Who Is the Most Powerful Woman in America?

Answer:  Secretary of Health and Human Services Kathleen Sebelius:

There are more than 2,500 references to the secretary of HHS in the health care law (in most cases she’s simply mentioned as “the Secretary”). A further breakdown finds that there are more than 700 instances in which the Secretary is instructed that she “shall” do something, and more than 200 cases in which she “may” take some form of regulatory action if she chooses. On 139 occasions, the law mentions decisions that the “Secretary determines.” …

[She] will be able to determine what type of insurance coverage every American is required to have. She can influence what hospitals can participate in certain plans, can set up health insurance exchanges within states against their will, and even regulate McDonald’s Happy Meals. She’ll run pilot programs that Democrats have set up in an effort to control costs, and be in a position to dole out billions of dollars in grant money.

Full article by Philip Klein in The American Spectator here.

Comments (9)

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  1. Bruce says:

    Maybe we should call her “Super Nanny.”

  2. Devon Herrick says:

    Nancy DeParle is referred to as President Obama’s Health Care Czar. Kathleen Sebelius will wield far more power over our lives. What title outranks a Czar? Maybe a Health Care Emperor. There will be much power vested in the office of the Secretary of Health and Human Services.

  3. Bruce says:

    How about the “Nanny Czar”?

  4. artk says:

    Oh hogwash, every bill has the same “may” and “shall” cabinet secretary language.

  5. Tom H. says:

    I don’t agree with you, artk. In fact, I would be willing to bet that you can’t find a single employer anywhere or a single health insurer or even a single hospital who can tell you what is going to happen to them under this bill. Most don’t even know whether the effects on them will be good or bad, but even if they are pretty sure it is going to be bad, none of them have any idea how bad.

    The reason is that this bill vests enormous power in the hands of the HHS Secretary. So much so that I don’t think you can point to any previous precedent for it.

  6. artk says:

    Tom: This is the same sort of language you’ll find in almost every bill passed by Congress. Regardless of the level of uncertainty on the part of insurers or companies, the fact remains this is typical legislative language. Read any bill you want: interior department; education; defense; energy; you name it. You’ll find the bills laced with “the secretary may” and “the secretary shall”. Don’t react before you research.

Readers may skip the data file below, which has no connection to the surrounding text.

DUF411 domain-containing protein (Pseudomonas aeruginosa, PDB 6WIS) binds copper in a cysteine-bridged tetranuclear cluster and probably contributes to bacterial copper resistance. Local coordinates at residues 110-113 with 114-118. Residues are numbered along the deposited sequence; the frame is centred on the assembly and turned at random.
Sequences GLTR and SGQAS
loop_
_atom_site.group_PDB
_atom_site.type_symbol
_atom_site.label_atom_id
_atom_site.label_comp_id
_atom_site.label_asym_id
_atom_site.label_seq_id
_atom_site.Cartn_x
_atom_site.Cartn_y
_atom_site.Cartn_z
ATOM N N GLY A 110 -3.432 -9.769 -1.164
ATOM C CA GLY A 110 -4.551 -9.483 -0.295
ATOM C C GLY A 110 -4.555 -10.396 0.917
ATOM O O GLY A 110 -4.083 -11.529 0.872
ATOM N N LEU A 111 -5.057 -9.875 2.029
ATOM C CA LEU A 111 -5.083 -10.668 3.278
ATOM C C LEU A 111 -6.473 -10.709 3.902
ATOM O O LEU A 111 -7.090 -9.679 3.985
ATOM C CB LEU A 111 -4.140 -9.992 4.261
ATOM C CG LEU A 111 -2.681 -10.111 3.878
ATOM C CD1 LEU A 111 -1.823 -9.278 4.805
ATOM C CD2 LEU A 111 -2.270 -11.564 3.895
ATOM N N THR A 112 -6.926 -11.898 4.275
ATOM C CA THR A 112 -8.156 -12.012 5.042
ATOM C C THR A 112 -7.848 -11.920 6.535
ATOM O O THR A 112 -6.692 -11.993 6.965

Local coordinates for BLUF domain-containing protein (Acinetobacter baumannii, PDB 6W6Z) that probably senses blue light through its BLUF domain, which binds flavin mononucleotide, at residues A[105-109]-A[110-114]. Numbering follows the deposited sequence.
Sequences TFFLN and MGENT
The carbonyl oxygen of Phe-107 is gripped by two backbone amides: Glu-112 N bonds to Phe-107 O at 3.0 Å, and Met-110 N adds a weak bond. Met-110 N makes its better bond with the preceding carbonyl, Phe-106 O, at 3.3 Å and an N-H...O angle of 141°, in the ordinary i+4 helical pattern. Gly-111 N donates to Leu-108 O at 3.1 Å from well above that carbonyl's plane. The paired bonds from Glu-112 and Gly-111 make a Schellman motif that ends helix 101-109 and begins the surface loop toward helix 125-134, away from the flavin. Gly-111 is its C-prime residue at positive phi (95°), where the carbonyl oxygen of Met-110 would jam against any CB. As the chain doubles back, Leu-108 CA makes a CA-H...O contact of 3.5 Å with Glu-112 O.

7. Ken says:

    No one has mentioned the most perplexing aspect of this. Why invest such huge amounts of discretion in the executive branch on a bill that was 100% partisan? That virtually guarantees that when the Republicans regain the White House they will issue different — and maybe radically different — regulations. It makes absolutely no sense.

  8. artk says:

    Just for fun, I decided to review a recent bill for the count of mays and shalls. The recent credit card act is about 33 pages, just slightly shorter than the agreement that your credit card company expects you to read and understand. That bill is administered by the Federal Reserve Board, so instead of “the Secretary shall”, it says “the Board shall”. In those 33 pages, you’ll find board may/shall 28 times. The health care reform bill is 80 times longer then the credit card bill, so the health reform bill should have over 2000 instanced of secretary may/shall, as opposed to the only 900 that were reported. By my count, it’s missing the phrase secretary may/shall 1100 times. Criticize the health care bill because you don’t like the idea of extending health care, or how it extends health care, or how you see it’s effect on the cost of health care, but keep the criticism rational. Don’t criticize the bill because it’s just like every other bill.

  9. John Goodman says:

    Maybe I’m wrong, but my impression is that under a normal bill (like a credit card bill) the intent of Congress is reasonably clear and the implementing agency merely fills in details to carry out that intent.

    In this case, let’s take the decision on who gets grandfathered. Truth is, on the Democratic side of the aisle, almost no one had any idea what they were voting for and on the Republican side few had any idea what they were voting against.

    So the Secretary has almost no sense of Congress to follow and (unless you count Obama’s empty promises about being able to keep your plan if you like it), no guidance at all on how to impose rules.

    The regulation draft that came out yesterday has estimates all over the map — from one-third to two-thirds of all employees will not be grandfathered.

    And not being grandfathered can be enormously expensive.

    This is not normal or business as usual for Washington.